JA: To begin with, I would tell people that anything that is long-term is dangerous. Aside from that, the biggest mistake people make is to follow the investment advice that they get on financial news networks. Never take investment advice from anchors. It’s a waste of time to do anything that they say. The things they highlight are already ancient history and the market has already reacted. Another mistake is paying attention to the big names and what they are doing. Like Warren Buffet is buying this railroad. People have to realize they are not Warren Buffet. When he buys he’s not buying 100 or 1,000 shares, he’s buying the whole company. His risk tolerance is much different than you have and he trades in a much different manner than you do. Trading on the advice of someone with 100,000 or 1 million times more money than you do doesn’t make any sense. So, don’t take investment advice from billionaires. It’s a different game and you’ll lose. Another is the concept of having a portfolio and being in the portfolio all the time. Diversifying is a mistake for most. That simply means spreading your money into a lot of different places with the hope you don’t lose too much money in any one place. It’s much better to become an expert at a single financial instrument or on one particular thing. Trade a very limited set of financial instruments and become an expert at that, be it option trades, stocks, etc. We trade a limited number of very specific things we focus our attention on and we become experts on them.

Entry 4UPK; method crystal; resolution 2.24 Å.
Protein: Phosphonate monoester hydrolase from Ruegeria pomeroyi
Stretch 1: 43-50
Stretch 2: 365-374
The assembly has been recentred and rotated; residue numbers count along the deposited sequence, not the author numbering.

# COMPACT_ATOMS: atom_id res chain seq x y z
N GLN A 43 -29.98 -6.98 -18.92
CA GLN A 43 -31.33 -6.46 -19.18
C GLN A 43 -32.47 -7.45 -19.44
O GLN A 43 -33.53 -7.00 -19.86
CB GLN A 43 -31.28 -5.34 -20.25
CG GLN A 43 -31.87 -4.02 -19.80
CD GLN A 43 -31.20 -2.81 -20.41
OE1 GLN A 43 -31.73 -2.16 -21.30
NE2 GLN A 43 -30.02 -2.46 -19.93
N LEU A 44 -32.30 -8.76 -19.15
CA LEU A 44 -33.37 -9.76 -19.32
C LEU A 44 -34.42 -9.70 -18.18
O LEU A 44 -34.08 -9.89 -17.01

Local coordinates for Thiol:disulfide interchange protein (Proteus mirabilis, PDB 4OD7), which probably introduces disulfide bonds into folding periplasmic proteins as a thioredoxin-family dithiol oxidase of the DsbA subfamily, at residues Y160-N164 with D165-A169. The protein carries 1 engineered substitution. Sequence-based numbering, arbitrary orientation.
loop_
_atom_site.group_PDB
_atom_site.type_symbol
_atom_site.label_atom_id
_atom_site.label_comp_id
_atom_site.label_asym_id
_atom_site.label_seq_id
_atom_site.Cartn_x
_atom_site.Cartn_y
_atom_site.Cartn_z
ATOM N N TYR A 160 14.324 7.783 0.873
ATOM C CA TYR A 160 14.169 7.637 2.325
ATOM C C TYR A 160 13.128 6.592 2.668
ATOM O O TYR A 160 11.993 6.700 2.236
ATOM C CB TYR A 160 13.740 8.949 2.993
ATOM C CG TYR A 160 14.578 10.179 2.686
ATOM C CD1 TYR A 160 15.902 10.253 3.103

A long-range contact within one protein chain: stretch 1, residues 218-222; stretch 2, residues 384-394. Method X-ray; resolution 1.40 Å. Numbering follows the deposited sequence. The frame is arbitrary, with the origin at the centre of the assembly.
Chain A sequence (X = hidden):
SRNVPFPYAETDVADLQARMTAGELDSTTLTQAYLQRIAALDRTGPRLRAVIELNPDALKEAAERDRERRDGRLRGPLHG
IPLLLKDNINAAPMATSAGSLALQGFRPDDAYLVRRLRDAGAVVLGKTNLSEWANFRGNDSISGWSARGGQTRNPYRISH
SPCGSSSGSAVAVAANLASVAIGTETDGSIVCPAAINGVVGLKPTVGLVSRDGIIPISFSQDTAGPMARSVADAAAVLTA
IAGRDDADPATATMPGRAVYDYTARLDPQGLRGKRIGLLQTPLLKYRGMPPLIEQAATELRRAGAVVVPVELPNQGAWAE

Jeff Augen, currently a private investor and writer, has spent over a decade building a unique intellectual property portfolio of databases, algorithms, and associated software for technical analysis of derivatives prices. This work forms the basis of a subscription service that he recently launched with Trader’s Edge Network. It has also been the subject of six books from Pearson Education/Wharton School of Finance (Financial Times Press): The Volatility Edge in Options Trading, The Option Trader’s Workbook; Trading Options at Expiration, Day Trading Options, Trading Realities, and Microsoft Excel for Stock and Option Traders.
Augen has a 25 year history in information technology. As founding executive of IBM’s Life Sciences Computing business, he defined a growth strategy that resulted in $1.2 billion of new revenue while managing a $400 million portfolio of venture capital investments. From 2002 to 2005, Augen was President and CEO of TurboWorx Inc., a technical computing software company launched at Yale University. During the past several years he has been an invited guest speaker at more than 50 industry events, an author of more than 150 articles, book chapters, and editorials, a member of 3 editorial boards, a weekly columnist for Stocks, Futures, and Options magazine, and the author of a graduate-level textbook, Bioinformatics in the Post-Genomic Era (Addison- Wesley 2005).
Augen has undergraduate and graduate degrees in biochemistry from Rice University and the University of Texas.